Monday, August 16, 2004

UNITY in minority journalism creates new media bias Aug. 13, 2004

By Ray Hanania

When four of the largest organizations representing racial and ethnic minority journalists come together, they inadvertantly create a new form of discrimination.

The recent "UNITY: Journalists of Color" convention ended August 8 in Washington, D.C., with participants embracing a long-term vision to promote diversity in American journalism, the profession with the Lucite ceiling that doesn't break as easily as glass.

The organization represents a convergence of African, Hispanic, Asian and Native American heritage journalists. In coming together, they created a new majority that, like all majorities, by default excludes others not just on the basis of race or religion, but also on the basis of need.

One of the main topics of discussion at UNITY was the nation's most talked-about media subject. The War on Terror has many aspects that relate to Arabs and Muslims, one of the most excluded ethnic and racial minorities in the nation's history.

Yet, the conference had few professional Arab journalist participants. And if there were any Muslims involved, their religious identity took a back seat to their UNITY racial identification color codes. How can you discuss the conflict in the Middle East, the impact of the Patriot Act on Arabs and Muslims, the War on Terror and the Arab-Israeli conflict without including a significant representation of the people involved? Arab journalists? Muslim journalists?

In reality, UNITY reflects the growing strength of journalists of the four specific colors (black, brown, red and yellow), but also absence of oftentimes difficult-to-see colors, like olive, for one. The truth is, you can't bring minorities together and expect to preserve their minority status or avoid the pitfalls of becoming a majority.

Nor can you expect minorities overwhelmed with their own challenges to completely understand or make room to address the problems of other minorities, like Arabs or Muslims.

It is worse in the reality of American journalism, which is dominated by white men. Now with fewer voices in the face of more and more mergers, American media are driven as much by profits as they are by truth.

In that world, the spots open to minorities of any color are limited. When you make room for "more minorities" to join the "coalition," you are sacrificing your own gains, not expanding into the larger white-controlled profession.

American journalism doesn't view minority journalists as equals. They see them as a story and essential to achieve "diversity." The term "diversity" has a very misleading meaning. The white robber barons of the media conglomerates see diversity not as a process of melting everyone into one, but as a better alternative to quotas.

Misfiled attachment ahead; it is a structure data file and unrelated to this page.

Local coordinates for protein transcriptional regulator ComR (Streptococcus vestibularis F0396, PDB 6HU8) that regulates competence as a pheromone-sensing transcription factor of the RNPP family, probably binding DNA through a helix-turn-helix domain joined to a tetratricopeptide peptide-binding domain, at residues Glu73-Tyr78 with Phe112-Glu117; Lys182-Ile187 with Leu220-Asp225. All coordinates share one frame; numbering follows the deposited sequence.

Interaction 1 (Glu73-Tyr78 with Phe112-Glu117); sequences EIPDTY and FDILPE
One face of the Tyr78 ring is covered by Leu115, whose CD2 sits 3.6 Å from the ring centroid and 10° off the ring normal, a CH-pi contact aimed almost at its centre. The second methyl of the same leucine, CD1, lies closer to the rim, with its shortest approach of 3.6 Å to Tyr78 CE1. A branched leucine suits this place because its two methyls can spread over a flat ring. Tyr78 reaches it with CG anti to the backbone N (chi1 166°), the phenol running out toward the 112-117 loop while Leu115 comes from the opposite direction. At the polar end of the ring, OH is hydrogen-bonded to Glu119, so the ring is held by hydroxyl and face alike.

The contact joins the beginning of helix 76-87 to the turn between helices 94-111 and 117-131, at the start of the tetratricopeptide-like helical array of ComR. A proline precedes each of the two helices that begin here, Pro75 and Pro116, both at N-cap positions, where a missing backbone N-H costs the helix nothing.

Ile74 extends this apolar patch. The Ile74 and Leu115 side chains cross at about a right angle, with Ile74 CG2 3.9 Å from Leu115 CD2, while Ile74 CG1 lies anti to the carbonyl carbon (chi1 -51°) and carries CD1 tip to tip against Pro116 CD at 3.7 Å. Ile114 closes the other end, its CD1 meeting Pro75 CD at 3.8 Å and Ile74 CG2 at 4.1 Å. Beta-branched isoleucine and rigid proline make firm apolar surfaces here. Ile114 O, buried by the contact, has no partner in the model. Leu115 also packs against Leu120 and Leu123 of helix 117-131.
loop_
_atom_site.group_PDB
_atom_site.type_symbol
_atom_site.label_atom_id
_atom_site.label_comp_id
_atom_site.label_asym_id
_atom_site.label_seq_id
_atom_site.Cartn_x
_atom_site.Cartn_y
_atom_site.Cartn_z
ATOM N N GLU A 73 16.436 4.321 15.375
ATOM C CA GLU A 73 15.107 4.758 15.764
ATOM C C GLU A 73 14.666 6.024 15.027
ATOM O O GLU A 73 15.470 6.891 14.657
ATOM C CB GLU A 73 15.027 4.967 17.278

With quotas, you set aside a specific number of positions to minorities. With diversity, you merely shoot for an acceptable number that is never defined, and fight hard to prevent that number from becoming larger.

"Diversity" becomes the process of preserving majority domination of the media, not assimilating into a colorless, faceless and pure form of media altruism.

To Arabs and Muslims, the word "diversity" means exclusion. It doesn't mean opening the door to "everyone."

I am not criticizing the four organizations seeking to broaden the voices of our nation's media. I monitored the conference via C-SPAN, in speaking with a UNITY reporter and reading their Web site news report postings. I applaud them for taking on a difficult and complex challenge. Many Arab and Muslim journalists are partnering as members with the Asian American Journalist Association to help address these isses, issues Blacks, Hispanic and Native American journalists don't seem to be fully addressing.

But they need to recognize that diversity must lead to a complete change and not just an accommodation. When I was the first Arab reporter ever assigned on a full-time basis to cover a string of white mayors at Chicago's City Hall, no one ever discussed the issue of diversity until the city's first woman was elected mayor and then the first African American was elected mayor.

Suddenly, the two major newspapers assigned black reporters to "support" the veteran white City Hall reporters. Once the face of the media took on color, diversity was laid to rest.

In that context, the only way an Arab or Muslim can expect to be invited to the inner circle under the current structure of the UNITY fraternity is if an Arab or Muslim were to become mayor of Chicago.

But waiting for society to open the door to necessary changes in America's not-so-perfect news media undermines the very role journalism must play in truthfully and fully exposing society's flaws so they can be corrected. The pie is only so large.

While there might be many seats at the table, in order to make "diversity" really work, those seated at the table must be truly diverse.

To find out more about Ray Hanania, and read features by other Creators Syndicate writers and cartoonists, visit the Creators Syndicate web page at COPYRIGHT 2004 CREATORS SYNDICATE, INC

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